International Relations

Universidade Católica Portuguesa

Course Description

  • Course Name

    International Relations

  • Host University

    Universidade Católica Portuguesa

  • Location

    Lisbon, Portugal

  • Area of Study

    International Relations

  • Language Level

    Taught In English

  • Course Level Recommendations


    ISA offers course level recommendations in an effort to facilitate the determination of course levels by credential evaluators.We advice each institution to have their own credentials evaluator make the final decision regrading course levels.

    Hours & Credits

  • ECTS Credits

  • Recommended U.S. Semester Credits
  • Recommended U.S. Quarter Units
  • Overview


    At the end of the semester, students should be able to demonstrate:

    ▪ Understanding of the major schools of thought in International Relations and of the evolution of the international system.

    ▪ Knowledge of the great classics and of the most recent international scholarship on power, conflict and cooperation.


    At the end of the semester, students should be able to:

    ▪ Apply International Relations theory and concepts to the analysis of contemporary debates and historical cases in international politics.

    ▪ Demonstrate mastery of core academic skills developed in the International Relations course and reinforced in other required coursework, such as: following key bibliographic conventions; identifying and critiquing academic arguments and their assumptions; and demonstrating advanced writing and oral presentation skills. 

    Course Content:

    1. The study of International Relations: Theoretical models and research methods. How to structure academic essays and policy briefings.

    2. Major schools of thought in international relations.

    3. The concept of power.  

    4. Realism in International Relations: Security, conflict, and peace in international politics.

    5. Liberalism, international trade, and world politics.

    6. Interdependence and sovereignty.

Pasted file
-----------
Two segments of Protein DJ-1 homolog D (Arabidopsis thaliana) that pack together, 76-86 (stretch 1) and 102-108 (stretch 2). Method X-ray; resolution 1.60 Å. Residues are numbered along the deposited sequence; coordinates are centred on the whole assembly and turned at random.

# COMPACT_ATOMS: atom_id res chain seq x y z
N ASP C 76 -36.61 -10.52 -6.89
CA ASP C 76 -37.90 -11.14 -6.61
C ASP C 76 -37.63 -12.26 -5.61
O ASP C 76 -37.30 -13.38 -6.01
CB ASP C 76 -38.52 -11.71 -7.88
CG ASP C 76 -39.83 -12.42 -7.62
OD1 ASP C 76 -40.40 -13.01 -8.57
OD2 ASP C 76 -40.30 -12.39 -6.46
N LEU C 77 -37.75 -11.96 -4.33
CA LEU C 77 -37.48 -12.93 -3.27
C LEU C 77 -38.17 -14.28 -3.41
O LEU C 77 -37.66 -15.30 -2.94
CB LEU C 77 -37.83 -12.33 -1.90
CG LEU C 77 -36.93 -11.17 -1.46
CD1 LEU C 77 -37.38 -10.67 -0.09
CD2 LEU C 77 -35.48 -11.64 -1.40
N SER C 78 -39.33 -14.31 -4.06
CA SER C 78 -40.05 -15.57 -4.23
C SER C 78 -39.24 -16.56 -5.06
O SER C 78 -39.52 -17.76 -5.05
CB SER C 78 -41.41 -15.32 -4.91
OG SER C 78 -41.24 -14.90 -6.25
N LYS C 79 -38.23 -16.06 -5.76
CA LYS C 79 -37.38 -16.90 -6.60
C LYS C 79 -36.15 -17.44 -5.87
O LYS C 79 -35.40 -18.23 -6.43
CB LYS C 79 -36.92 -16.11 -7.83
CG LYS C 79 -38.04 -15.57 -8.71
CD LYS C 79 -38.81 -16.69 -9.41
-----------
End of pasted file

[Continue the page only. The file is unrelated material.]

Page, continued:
7. International organizations.

    8. US foreign policy.

    9. China´s model of global influence and the rivalry with the US.

    10. The energy revolution and regional politics in the Middle East.

    11. A changing world: Climate disaster and International Cooperation.

    12. Great concerns in strategic autonomy: Critical raw materials, rare earths, semiconductors, and energy.

    13. Current affairs: War in Europe.

    14. Student Presentations. 


    The subject is taught in theoretical-practical sessions. Classroom teaching privileges collective work of critical text analysis.


    Evaluation is continuous and includes the following components, with respective weightings: 

    Class participation 25%

    Oral presentation in class supported by a written summary essay (one page) 15%

    Mid-term written examination 30%

    Final written examination 30% 

Course Disclaimer

Courses and course hours of instruction are subject to change.

Eligibility for courses may be subject to a placement exam and/or pre-requisites.

Some courses may require additional fees.

Credits earned vary according to the policies of the students' home institutions. According to ISA policy and possible visa requirements, students must maintain full-time enrollment status, as determined by their home institutions, for the duration of the program.

ECTS (European Credit Transfer and Accumulation System) credits are converted to semester credits/quarter units differently among U.S. universities. Students should confirm the conversion scale used at their home university when determining credit transfer.


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